If you don’t have a sonar unit or can’t find fish on it, Dickson suggests going on the hunt.
“A safe bet is to set your rigs at various depths until you catch a couple and then set all the rigs to that depth,” he said.
Boat control becomes critical once you pinpoint an area to troll.
“You need a good trolling motor and must be able to use it to keep the boat moving slowly despite any current or wind,” Dickson said.
Speed is the most critical thing.
“The trick to it is to go slowly,” he said. “You can’t go three mph, and keep your line straight. You can sort of figure out the right speed by watching the angle of your line. You want it to stay straight up and down with the water or just a slight angle.”
Staying on a straight course is also important to keep the many trolling lines from tangling. If you do make any turns, make sure they are wide and slow so the lines will not contact one another.
The wind can often play havoc with any fisherman, but it is especially a problem when fishing for crappie on open lakes. Dickson, however, does not let the wind deter him.
“In windy conditions on wide-open water, you can use a drift sock instead of a trolling motor,” he said. “You can actually catch more fish with a drift sock because it will slow you down and let you drift in a straight line over an area holding fish. It’s hard to go in a straight line using a trolling motor in the wind.”
When using a drift sock, Dickson also finds marker buoys can come in handy.
“If you pick some (fish) up on the drift, throw out marker buoys to mark those areas for the next drift,” he recommended.
Long lining is a slightly different trolling technique that Dickson accidentally discovered while fishing on Toledo Bend years ago. His party had been fishing behind an island, and was picking up an occasional fish. However, he could not help but notice what appeared to be about a 10-year-old boy nearby who was catching 10 fish to their one.
“He tore us up using a Road Runner jig,” Dickson said. “His dad was running the motor, and the boy just threw the jig out and trolled it around in wide circles.”
I also accidentally discovered the long lining technique while searching for post-spawn crappie on Saline-Larto one late-spring day. I had spent hours fishing jigs down deep in all my favorite spots, but had enjoyed no success. Then out of nowhere, a nice crappie hit my jig just as I was pulling it out of the water. He couldn’t have been more than a foot deep.
I began dragging the jig right under the water’s surface, and started catching more fish. Then it occurred to me that I could use my trolling motor to troll a small Beetle Spin on my ultra-light rig. I picked up a couple of crappie every time I made a pass over the hotspot, and wound up with 40 fish.
Dickson’s similarly serendipitous moment on Toledo Bend led him to develop his own long-lining technique.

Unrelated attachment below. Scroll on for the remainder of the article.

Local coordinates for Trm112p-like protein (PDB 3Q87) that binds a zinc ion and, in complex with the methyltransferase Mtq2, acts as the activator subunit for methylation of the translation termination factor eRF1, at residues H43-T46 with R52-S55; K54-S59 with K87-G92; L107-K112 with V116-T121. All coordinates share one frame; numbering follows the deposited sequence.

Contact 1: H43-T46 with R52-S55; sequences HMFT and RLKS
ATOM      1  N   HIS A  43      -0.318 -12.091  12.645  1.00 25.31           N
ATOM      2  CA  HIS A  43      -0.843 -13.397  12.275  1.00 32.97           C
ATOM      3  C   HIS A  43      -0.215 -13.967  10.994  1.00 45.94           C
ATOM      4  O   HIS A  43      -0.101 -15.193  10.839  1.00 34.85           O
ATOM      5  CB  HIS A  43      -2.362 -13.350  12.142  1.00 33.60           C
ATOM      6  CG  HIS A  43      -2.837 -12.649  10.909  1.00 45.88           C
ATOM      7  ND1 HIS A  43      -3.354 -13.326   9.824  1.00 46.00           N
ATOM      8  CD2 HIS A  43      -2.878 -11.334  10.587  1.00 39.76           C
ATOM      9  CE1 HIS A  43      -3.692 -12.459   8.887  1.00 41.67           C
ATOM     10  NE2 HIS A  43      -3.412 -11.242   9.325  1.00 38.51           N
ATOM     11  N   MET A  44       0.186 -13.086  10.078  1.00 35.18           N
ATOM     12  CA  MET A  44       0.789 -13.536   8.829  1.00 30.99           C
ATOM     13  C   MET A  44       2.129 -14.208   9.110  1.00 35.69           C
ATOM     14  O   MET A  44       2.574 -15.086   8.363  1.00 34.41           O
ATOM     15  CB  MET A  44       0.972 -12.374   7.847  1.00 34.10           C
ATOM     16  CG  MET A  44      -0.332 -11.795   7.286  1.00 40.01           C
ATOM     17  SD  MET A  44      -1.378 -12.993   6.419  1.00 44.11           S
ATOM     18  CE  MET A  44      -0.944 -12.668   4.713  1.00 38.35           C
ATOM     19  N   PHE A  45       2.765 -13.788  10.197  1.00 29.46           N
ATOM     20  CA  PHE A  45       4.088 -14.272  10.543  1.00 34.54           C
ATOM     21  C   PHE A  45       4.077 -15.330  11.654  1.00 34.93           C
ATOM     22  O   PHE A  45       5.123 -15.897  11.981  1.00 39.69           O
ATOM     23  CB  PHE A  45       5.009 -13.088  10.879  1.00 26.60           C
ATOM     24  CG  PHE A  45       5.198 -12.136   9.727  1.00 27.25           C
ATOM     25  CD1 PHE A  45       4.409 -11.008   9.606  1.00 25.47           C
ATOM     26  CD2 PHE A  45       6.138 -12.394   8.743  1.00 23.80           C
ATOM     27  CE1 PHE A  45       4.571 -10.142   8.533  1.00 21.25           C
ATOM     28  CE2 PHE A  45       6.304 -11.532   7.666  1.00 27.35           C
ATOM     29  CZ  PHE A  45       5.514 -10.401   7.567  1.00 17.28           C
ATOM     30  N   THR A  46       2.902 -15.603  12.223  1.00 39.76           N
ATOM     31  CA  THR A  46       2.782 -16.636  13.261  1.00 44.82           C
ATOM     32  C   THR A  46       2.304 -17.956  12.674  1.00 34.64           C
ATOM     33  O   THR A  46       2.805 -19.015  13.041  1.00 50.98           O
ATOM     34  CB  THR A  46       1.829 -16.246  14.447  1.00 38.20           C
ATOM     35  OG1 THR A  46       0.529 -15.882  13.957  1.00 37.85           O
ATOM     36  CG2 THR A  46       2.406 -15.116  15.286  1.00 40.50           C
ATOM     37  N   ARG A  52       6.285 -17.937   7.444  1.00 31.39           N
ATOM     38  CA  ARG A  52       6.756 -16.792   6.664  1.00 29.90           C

“You put on the lightest jig you can, like a 1/32-ounce or smaller, and let it out on about 50 to 80 feet of line to troll behind the boat,” he said.
Regular jig heads and small spinners such as the Road Runner can be used, or small spinners can be clipped to plain or colored jig heads.
As with vertical trolling, Dickson uses a number of poles set at different angles to cover as much water as possible. Normally, he sets out eight poles that can cover approximately 30 horizontal feet.
One difference between vertical trolling and long lining is that more speed is required with the latter method. The trolling motor should be adjusted to about three or four mph.
“It takes a lot of practice to learn how much line to let out and at what speed to troll to get the bait down to a certain depth, but it can be very effective for catching crappie and bass,” Dickson said. “You can also use a weight to get it down to the bottom if you want.”
When long lining, you can go in a straight line or even make wide circles if you don’t have too many lines out to get tangled. Dickson claims this technique works well even in the wind. You just need a lot of open water that does not have many snags.
Long lining can also work with a wind sock and small boat. One of Dickson’s favorite places for this type of fishing is Grand Bayou Reservoir after it has been lowered several feet to control aquatic vegetation. After such drawdowns, you cannot launch a large boat, and have to improvise.
Dickson drags his canoe to the water, and then deploys a wind sock to drift long lines across the deep open water near the dam.
This ability to adapt the trolling technique to different lakes and boats makes it a highly effective way to fish. Whether you prefer long line or short, big boat or small, trolling for crappie will put more fish in your freezer this winter.